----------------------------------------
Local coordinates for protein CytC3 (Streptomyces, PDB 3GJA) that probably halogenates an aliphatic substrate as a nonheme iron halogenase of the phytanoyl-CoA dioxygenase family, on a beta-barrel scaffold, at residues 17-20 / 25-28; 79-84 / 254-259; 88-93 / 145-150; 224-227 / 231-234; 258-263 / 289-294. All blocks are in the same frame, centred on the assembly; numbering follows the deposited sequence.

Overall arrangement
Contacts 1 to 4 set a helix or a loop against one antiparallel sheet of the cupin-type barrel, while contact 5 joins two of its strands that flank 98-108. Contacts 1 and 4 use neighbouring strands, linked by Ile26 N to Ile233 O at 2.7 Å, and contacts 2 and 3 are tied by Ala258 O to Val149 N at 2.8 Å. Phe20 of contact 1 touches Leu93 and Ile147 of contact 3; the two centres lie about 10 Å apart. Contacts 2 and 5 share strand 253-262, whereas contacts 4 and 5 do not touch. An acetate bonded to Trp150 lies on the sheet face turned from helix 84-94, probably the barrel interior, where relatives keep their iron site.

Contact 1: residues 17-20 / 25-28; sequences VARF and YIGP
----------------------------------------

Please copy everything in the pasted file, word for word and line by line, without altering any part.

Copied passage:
Local coordinates for protein CytC3 (Streptomyces, PDB 3GJA) that probably halogenates an aliphatic substrate as a nonheme iron halogenase of the phytanoyl-CoA dioxygenase family, on a beta-barrel scaffold, at residues 17-20 / 25-28; 79-84 / 254-259; 88-93 / 145-150; 224-227 / 231-234; 258-263 / 289-294. All blocks are in the same frame, centred on the assembly; numbering follows the deposited sequence.

Overall arrangement
Contacts 1 to 4 set a helix or a loop against one antiparallel sheet of the cupin-type barrel, while contact 5 joins two of its strands that flank 98-108. Contacts 1 and 4 use neighbouring strands, linked by Ile26 N to Ile233 O at 2.7 Å, and contacts 2 and 3 are tied by Ala258 O to Val149 N at 2.8 Å. Phe20 of contact 1 touches Leu93 and Ile147 of contact 3; the two centres lie about 10 Å apart. Contacts 2 and 5 share strand 253-262, whereas contacts 4 and 5 do not touch. An acetate bonded to Trp150 lies on the sheet face turned from helix 84-94, probably the barrel interior, where relatives keep their iron site.

Contact 1: residues 17-20 / 25-28; sequences VARF and YIGP